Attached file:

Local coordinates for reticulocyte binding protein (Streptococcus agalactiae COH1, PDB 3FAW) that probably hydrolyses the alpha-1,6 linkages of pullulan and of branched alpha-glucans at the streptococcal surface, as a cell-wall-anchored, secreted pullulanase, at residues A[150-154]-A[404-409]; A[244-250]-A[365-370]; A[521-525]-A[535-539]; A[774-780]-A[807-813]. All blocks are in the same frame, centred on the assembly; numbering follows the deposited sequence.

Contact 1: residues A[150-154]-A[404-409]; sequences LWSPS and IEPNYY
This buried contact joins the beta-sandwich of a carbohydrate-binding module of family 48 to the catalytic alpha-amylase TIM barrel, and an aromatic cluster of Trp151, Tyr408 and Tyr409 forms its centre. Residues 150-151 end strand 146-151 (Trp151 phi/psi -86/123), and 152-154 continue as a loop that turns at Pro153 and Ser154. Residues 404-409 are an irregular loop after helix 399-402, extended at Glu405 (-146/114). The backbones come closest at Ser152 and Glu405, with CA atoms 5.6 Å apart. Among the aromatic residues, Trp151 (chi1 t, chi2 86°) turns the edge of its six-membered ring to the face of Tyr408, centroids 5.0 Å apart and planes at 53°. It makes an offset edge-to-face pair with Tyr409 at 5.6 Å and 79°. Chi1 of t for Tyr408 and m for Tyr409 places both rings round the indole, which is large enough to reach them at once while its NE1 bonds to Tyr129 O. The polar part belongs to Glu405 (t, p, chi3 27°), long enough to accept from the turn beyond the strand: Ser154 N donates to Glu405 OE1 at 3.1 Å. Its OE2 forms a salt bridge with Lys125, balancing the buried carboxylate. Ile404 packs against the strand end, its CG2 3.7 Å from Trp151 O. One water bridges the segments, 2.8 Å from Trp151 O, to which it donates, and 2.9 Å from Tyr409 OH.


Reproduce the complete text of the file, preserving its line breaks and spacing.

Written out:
Local coordinates for reticulocyte binding protein (Streptococcus agalactiae COH1, PDB 3FAW) that probably hydrolyses the alpha-1,6 linkages of pullulan and of branched alpha-glucans at the streptococcal surface, as a cell-wall-anchored, secreted pullulanase, at residues A[150-154]-A[404-409]; A[244-250]-A[365-370]; A[521-525]-A[535-539]; A[774-780]-A[807-813]. All blocks are in the same frame, centred on the assembly; numbering follows the deposited sequence.

Contact 1: residues A[150-154]-A[404-409]; sequences LWSPS and IEPNYY
This buried contact joins the beta-sandwich of a carbohydrate-binding module of family 48 to the catalytic alpha-amylase TIM barrel, and an aromatic cluster of Trp151, Tyr408 and Tyr409 forms its centre. Residues 150-151 end strand 146-151 (Trp151 phi/psi -86/123), and 152-154 continue as a loop that turns at Pro153 and Ser154. Residues 404-409 are an irregular loop after helix 399-402, extended at Glu405 (-146/114). The backbones come closest at Ser152 and Glu405, with CA atoms 5.6 Å apart. Among the aromatic residues, Trp151 (chi1 t, chi2 86°) turns the edge of its six-membered ring to the face of Tyr408, centroids 5.0 Å apart and planes at 53°. It makes an offset edge-to-face pair with Tyr409 at 5.6 Å and 79°. Chi1 of t for Tyr408 and m for Tyr409 places both rings round the indole, which is large enough to reach them at once while its NE1 bonds to Tyr129 O. The polar part belongs to Glu405 (t, p, chi3 27°), long enough to accept from the turn beyond the strand: Ser154 N donates to Glu405 OE1 at 3.1 Å. Its OE2 forms a salt bridge with Lys125, balancing the buried carboxylate. Ile404 packs against the strand end, its CG2 3.7 Å from Trp151 O. One water bridges the segments, 2.8 Å from Trp151 O, to which it donates, and 2.9 Å from Tyr409 OH.